BISMARCK, N.D.-The North Dakota Supreme Court on Feb. 25 ruled against a group of landowners who had sued the Sargent County Water Resource District over a drainage project.

The landowners, many of whom are Sargent County farmers, brought the case over the construction of a drain improvement. The first phase cost $3.9 million. The project was designed by Moore Engineering and split into maintenance pieces that plaintiffs alleged was designed to avoid public votes. The plaintiffs were represented by Braaten Law Firm of Bismarck. The oral argument was in November 2018.

Dan Gaustad, Grand Forks, N.D., represented the district, but was not immediately available for comment.

In developing the project, the plaintiffs argued that the Sargent County Water Resource District, often referred to as the water board, had attempted in numerous unlawful ways to avoid putting the project to a landowner vote. They argued the water board intentionally gave the public no notice that it would be voting on the project, and on Oct. 20, 2016, voted a meeting when none of the landowners directly affected aware of the vote and present. They added the appeal was late in part because minutes weren't published online until after the appeal period had ended.

The Supreme Court ruled that because the landowners did not appeal within 30 days as required by statute, that the courts were powerless to consider the case. Attorney J.J. England, in a written statement, explained, "The Court's decision should concern all North Dakotans because the facts in this case are about the Water Board's intentional lack of public notice, and its attempts to evade public oversight were extreme. Even faced with those extreme facts, the Court ruled that the public must appeal any and all Water Board decisions within 30 days, even if the public has no idea what the Water Board has done."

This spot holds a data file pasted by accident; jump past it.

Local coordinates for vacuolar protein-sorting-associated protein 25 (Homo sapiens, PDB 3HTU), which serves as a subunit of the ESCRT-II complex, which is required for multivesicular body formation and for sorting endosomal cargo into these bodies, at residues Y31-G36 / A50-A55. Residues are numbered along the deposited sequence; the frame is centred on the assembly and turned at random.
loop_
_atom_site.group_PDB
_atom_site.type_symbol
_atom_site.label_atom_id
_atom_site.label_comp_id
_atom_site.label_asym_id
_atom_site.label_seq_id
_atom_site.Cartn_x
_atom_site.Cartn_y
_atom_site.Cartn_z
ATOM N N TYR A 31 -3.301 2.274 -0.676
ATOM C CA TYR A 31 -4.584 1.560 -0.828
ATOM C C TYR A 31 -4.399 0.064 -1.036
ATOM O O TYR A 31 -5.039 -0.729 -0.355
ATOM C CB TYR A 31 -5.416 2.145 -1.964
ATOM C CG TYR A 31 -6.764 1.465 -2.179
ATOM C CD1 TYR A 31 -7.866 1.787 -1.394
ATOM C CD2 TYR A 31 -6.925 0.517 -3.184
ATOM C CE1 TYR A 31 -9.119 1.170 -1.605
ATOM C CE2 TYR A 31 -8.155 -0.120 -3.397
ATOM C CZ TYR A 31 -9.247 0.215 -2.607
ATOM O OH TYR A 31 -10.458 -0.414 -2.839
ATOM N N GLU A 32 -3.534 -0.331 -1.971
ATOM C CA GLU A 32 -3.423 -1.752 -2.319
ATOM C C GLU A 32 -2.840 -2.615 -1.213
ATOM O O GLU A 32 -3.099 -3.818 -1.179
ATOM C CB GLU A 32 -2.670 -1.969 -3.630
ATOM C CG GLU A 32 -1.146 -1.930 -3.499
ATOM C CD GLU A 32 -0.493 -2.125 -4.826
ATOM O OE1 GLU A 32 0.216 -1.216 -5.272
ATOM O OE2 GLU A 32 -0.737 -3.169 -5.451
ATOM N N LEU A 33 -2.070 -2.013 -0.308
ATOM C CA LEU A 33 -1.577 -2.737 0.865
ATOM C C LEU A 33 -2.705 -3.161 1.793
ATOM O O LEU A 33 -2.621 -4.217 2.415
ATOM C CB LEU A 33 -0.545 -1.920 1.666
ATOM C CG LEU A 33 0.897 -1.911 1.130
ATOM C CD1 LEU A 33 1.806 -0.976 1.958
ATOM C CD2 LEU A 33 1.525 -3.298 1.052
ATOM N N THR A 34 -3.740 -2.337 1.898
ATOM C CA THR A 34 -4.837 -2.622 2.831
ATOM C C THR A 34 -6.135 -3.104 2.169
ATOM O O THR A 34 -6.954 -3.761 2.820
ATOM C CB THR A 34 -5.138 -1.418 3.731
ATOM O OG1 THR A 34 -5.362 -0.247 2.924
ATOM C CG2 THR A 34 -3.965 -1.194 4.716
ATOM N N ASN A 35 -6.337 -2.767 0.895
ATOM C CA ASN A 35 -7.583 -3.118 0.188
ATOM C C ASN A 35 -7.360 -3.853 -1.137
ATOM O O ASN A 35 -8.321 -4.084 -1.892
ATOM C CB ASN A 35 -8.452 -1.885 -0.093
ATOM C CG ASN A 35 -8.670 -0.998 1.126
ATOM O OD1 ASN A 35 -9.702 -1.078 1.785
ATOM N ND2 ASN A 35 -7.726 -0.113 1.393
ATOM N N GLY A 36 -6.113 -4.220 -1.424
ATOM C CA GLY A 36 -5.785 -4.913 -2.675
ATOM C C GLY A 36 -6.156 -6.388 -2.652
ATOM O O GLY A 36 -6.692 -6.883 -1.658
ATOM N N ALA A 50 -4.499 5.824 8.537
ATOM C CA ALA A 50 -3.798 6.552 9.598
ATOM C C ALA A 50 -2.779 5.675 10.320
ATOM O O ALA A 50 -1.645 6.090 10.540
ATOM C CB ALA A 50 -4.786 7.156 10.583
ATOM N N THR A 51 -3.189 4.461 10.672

Attorney Kyra Hill, who also represented the landowners, in a written statement said the decision is very concerning because it interprets the law in a way that places an 'impossible burden" on the public to be present for "decisive moments."

"Taken to its logical conclusion, the Supreme Court's decision requires concerned members of the public to attend every Water Board meeting, review every document at those meetings, understand all of the proceedings at those meetings, and appeal any unlawful decision, all very likely before having the opportunity to consult an attorney," she said. "The decision requires members of the public to appeal any decision of the Water Board within thirty days, otherwise the public loses any right to judicial review - even if the Water Board's decision is plainly illegal."

A district judge ruled against the landowners on the 30-day appeal deadline, but called the water board actions "morally deficient."

"The courts have cut us off at the knees for a technicality, not democracy," says Leon Mallberg, a Dickinson, N.D., retired real estate and manufacturing businessman who owns land in Sargent County. Only the water board was present when the motion was made to proceed with the project without a public vote, Mallberg said. The minutes of that meeting weren't prepared and distributed in a timely manner, taking up much of the appeal period, he said.

The Supreme Court appeared to recognize that the current law is troublesome because they suggested a legislative fix might be in order. The Sargent County landowners and their attorneys will be reviewing potential legislative fixes and intend to bring their concerns to the Legislature. Hill said that likely will wait until the 2021 Legislature, as the 2019 session has passed critical dates.